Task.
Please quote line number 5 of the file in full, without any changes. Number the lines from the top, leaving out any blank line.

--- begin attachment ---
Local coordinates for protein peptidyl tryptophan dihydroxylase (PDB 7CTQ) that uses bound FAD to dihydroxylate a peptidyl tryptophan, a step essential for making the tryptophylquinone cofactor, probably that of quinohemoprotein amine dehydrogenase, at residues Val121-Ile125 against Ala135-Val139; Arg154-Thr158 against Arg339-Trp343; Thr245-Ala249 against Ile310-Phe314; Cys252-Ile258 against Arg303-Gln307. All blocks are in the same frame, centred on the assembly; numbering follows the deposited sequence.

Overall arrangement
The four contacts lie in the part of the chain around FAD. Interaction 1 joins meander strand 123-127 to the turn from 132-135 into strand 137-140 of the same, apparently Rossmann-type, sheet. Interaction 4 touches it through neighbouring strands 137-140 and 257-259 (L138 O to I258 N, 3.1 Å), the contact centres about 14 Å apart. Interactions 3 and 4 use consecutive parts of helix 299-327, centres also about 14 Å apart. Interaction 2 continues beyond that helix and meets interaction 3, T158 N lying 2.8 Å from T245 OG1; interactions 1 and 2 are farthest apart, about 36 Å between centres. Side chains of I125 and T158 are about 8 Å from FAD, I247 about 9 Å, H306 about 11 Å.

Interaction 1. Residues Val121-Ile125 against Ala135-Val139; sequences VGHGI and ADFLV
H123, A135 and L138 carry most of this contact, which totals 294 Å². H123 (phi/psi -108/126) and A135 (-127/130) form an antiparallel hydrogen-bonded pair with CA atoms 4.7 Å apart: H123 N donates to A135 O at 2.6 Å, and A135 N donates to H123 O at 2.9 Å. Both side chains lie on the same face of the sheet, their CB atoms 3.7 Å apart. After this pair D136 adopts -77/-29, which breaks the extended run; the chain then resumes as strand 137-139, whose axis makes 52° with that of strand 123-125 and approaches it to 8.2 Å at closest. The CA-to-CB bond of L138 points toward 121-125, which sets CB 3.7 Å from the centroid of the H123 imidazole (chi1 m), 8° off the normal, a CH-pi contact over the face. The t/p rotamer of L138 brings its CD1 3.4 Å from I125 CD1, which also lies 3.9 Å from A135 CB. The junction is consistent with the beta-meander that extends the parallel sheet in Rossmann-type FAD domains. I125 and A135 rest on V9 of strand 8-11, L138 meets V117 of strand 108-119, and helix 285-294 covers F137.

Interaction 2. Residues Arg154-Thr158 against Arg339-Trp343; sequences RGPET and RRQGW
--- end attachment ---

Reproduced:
H123, A135 and L138 carry most of this contact, which totals 294 Å². H123 (phi/psi -108/126) and A135 (-127/130) form an antiparallel hydrogen-bonded pair with CA atoms 4.7 Å apart: H123 N donates to A135 O at 2.6 Å, and A135 N donates to H123 O at 2.9 Å. Both side chains lie on the same face of the sheet, their CB atoms 3.7 Å apart. After this pair D136 adopts -77/-29, which breaks the extended run; the chain then resumes as strand 137-139, whose axis makes 52° with that of strand 123-125 and approaches it to 8.2 Å at closest. The CA-to-CB bond of L138 points toward 121-125, which sets CB 3.7 Å from the centroid of the H123 imidazole (chi1 m), 8° off the normal, a CH-pi contact over the face. The t/p rotamer of L138 brings its CD1 3.4 Å from I125 CD1, which also lies 3.9 Å from A135 CB. The junction is consistent with the beta-meander that extends the parallel sheet in Rossmann-type FAD domains. I125 and A135 rest on V9 of strand 8-11, L138 meets V117 of strand 108-119, and helix 285-294 covers F137.